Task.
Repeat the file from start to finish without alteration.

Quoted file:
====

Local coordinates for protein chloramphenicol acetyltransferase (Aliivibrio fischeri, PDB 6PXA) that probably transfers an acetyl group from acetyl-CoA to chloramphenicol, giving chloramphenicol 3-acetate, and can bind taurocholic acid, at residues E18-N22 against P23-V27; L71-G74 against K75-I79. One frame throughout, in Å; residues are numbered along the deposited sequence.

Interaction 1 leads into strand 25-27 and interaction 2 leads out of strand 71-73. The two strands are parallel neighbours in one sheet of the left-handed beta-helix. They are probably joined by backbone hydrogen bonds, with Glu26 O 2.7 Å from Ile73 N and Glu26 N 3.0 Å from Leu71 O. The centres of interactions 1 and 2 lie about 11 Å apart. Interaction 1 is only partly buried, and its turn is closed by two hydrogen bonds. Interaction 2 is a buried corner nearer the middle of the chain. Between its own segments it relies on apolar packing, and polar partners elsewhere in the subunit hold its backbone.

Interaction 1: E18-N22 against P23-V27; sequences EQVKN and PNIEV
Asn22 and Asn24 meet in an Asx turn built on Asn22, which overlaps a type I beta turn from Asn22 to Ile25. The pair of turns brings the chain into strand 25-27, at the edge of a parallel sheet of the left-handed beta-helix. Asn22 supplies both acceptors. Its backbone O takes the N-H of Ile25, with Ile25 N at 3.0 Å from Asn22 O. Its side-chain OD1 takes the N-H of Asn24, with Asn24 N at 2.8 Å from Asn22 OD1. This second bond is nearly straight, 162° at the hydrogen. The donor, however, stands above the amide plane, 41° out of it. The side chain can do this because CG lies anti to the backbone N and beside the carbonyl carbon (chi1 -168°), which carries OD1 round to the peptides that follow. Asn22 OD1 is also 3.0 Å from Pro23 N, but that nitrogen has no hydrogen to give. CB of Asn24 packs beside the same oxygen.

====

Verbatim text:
Local coordinates for protein chloramphenicol acetyltransferase (Aliivibrio fischeri, PDB 6PXA) that probably transfers an acetyl group from acetyl-CoA to chloramphenicol, giving chloramphenicol 3-acetate, and can bind taurocholic acid, at residues E18-N22 against P23-V27; L71-G74 against K75-I79. One frame throughout, in Å; residues are numbered along the deposited sequence.

Interaction 1 leads into strand 25-27 and interaction 2 leads out of strand 71-73. The two strands are parallel neighbours in one sheet of the left-handed beta-helix. They are probably joined by backbone hydrogen bonds, with Glu26 O 2.7 Å from Ile73 N and Glu26 N 3.0 Å from Leu71 O. The centres of interactions 1 and 2 lie about 11 Å apart. Interaction 1 is only partly buried, and its turn is closed by two hydrogen bonds. Interaction 2 is a buried corner nearer the middle of the chain. Between its own segments it relies on apolar packing, and polar partners elsewhere in the subunit hold its backbone.

Interaction 1: E18-N22 against P23-V27; sequences EQVKN and PNIEV
Asn22 and Asn24 meet in an Asx turn built on Asn22, which overlaps a type I beta turn from Asn22 to Ile25. The pair of turns brings the chain into strand 25-27, at the edge of a parallel sheet of the left-handed beta-helix. Asn22 supplies both acceptors. Its backbone O takes the N-H of Ile25, with Ile25 N at 3.0 Å from Asn22 O. Its side-chain OD1 takes the N-H of Asn24, with Asn24 N at 2.8 Å from Asn22 OD1. This second bond is nearly straight, 162° at the hydrogen. The donor, however, stands above the amide plane, 41° out of it. The side chain can do this because CG lies anti to the backbone N and beside the carbonyl carbon (chi1 -168°), which carries OD1 round to the peptides that follow. Asn22 OD1 is also 3.0 Å from Pro23 N, but that nitrogen has no hydrogen to give. CB of Asn24 packs beside the same oxygen.